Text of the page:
Jack McCallum’s article, “Pop Art”, is great reading for NBA sports fans but also leaders and those who want to learn more about leadership. Much has been written about Pop’s intellectually curiosity, embrace of diversity, sophistication, and people skills. He loves fine wines. He reads great books. And he encourages others to read great books. Reading is one key to developing as a leader.
Others (e.g., Baldoni, Eggers via Joey Burton) have commented on leadership lessons from Gregg Popovich. In the SI article, Pop talks about the importance of relationships, of having fun, but here I focus on his SI comments about discipline:
Popovich: “The only reason the word military is used to describe what goes on around here is because I went to the Academy [United States Air Force Academy near Colorado Springs, Colorado]. But the correct word is discipline. And there are disciplined people in Google, in IBM, and the McDonald’s down the street. Yes, we are disciplined with what we do.”
Discipline is not a word we see often these days in leadership/management/business books and periodicals. Yet, I think Popovich is correct. Perhaps it is too easy to associate discipline with automatons, mindless obedience to regimented procedures.
Henri Fayol, the great French industrialist, was first to describe the functions of management (planning, organizing, directing, controlling, coordinating). He also detailed 14 management principles, one being Discipline.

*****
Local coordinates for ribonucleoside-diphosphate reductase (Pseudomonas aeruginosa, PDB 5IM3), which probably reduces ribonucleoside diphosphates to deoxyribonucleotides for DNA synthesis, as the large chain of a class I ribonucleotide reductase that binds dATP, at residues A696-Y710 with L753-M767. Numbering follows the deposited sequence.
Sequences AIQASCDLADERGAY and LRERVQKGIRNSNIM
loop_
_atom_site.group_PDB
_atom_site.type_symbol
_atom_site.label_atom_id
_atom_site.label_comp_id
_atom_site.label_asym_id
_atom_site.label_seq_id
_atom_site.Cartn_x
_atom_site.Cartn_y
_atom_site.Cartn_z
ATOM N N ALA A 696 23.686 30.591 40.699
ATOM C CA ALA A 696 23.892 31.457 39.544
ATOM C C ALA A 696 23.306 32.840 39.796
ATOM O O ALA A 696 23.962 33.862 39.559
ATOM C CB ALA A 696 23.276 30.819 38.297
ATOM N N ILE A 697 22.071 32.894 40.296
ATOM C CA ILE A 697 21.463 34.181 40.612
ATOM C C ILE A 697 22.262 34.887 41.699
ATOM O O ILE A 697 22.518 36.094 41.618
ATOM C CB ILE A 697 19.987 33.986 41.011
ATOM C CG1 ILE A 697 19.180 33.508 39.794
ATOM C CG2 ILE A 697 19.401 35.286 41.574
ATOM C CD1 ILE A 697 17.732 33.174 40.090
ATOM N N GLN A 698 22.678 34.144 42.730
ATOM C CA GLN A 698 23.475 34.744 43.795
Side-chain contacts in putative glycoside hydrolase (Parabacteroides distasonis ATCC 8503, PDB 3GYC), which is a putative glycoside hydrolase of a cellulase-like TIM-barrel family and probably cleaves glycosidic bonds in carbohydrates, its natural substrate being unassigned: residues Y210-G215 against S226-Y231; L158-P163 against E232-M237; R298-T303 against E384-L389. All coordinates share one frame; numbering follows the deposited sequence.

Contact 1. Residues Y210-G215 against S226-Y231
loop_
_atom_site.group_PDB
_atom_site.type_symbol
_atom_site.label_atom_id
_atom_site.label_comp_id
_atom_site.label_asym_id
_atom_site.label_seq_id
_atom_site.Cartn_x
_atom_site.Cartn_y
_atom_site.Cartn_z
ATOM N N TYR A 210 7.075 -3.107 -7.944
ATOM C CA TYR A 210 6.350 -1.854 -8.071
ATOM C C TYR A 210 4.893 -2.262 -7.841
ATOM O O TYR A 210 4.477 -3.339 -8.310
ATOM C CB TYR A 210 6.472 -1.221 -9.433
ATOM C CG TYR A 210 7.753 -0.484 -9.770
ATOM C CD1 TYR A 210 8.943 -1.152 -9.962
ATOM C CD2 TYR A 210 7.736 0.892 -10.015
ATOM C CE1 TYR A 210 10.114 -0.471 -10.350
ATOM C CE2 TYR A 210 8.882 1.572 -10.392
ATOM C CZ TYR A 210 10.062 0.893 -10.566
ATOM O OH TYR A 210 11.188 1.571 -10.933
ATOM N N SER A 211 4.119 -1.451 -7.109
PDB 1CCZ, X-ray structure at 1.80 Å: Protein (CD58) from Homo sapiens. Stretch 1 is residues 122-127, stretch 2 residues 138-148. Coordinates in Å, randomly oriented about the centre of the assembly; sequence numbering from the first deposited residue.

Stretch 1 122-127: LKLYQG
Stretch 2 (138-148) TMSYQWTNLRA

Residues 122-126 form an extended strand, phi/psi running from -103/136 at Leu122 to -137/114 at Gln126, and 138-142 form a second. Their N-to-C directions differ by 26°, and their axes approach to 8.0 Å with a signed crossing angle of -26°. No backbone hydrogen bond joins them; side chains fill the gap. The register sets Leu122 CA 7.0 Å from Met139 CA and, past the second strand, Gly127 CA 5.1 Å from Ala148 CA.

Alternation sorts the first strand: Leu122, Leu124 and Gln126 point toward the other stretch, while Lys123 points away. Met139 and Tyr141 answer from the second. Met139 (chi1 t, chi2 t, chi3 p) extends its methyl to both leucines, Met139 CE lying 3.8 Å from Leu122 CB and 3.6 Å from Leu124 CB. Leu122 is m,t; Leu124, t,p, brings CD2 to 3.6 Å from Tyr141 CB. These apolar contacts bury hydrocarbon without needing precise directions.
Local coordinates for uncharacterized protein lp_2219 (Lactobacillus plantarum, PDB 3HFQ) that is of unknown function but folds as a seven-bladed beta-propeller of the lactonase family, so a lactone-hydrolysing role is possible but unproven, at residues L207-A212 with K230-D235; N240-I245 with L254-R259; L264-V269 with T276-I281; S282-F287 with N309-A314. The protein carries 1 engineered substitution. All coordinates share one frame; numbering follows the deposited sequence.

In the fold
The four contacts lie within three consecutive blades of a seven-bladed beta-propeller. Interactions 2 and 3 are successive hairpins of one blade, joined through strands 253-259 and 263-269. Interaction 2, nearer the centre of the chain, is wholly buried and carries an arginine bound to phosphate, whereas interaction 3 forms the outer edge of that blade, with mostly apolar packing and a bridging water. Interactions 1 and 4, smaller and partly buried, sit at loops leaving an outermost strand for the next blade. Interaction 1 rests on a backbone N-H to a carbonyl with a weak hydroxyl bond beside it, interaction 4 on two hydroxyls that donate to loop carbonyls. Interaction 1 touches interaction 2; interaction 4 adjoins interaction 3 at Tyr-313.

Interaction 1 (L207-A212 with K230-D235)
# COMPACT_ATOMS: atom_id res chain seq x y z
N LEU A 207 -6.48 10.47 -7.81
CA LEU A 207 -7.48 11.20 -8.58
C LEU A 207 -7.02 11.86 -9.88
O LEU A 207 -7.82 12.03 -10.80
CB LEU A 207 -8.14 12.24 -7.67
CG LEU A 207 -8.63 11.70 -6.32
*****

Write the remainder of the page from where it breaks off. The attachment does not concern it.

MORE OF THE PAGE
Fayol: “General opinion is deeply convinced that discipline is absolutely essential for the smooth running of business and that without discipline no enterprise could prosper . . . Discipline, being the outcome of different varying agreements, naturally appears under the most diverse forms; obligations of obedience, application, energy, behavior, vary, in effect, from one firm to another, from one group of employees to another, from one time to another.”
We live in different times but these words still have meaning. “Obligations to obedience” – know the plan, stick to the plan, do your part. “Application” – “Do or do not, there is no try” (Yoda, Jedi Master, nailed that one). “Energy” – Manage your effort, sustain so that you have endurance, take care of yourself (exercise, etc.). “Behavior” – Know your role, your position, be professional.
When Steve Kerr was pulled out of Spurs’ player rotation, he sat on the floor and not the bench. Kerr told SI that Pop pulled him aside and said, “Your body language is terrible. I know you’re not playing, but you’re a pro who’s always handled himself well, and now you’re not. It doesn’t look right, and I need you on the bench.” Kerr understood, knew Pop was right, and returned to the bench.
Fayol understood the relationship between leaders and discipline. He wrote, “The state of discipline of any group of people depends essentially on the worthiness of its leaders. . . discipline is what leaders make it.” My guess is that if Henri Fayol were alive today, he and Gregg Popovich could have a very interesting conversation – and would enjoy a great French wine.
Fayol, H. (1949). General and industrial management (C. Storrs, Trans.). London: Pitman. (Original work published 1916)
McCallum, J. (2013, April 29). Pop art. Sports Illustrated, 118 (18), 60-67.
Image of Gregg Popovich and Tony Parker by Tagio Hammil. http://www.flickr.com/photos/24121734@N05/5430678290/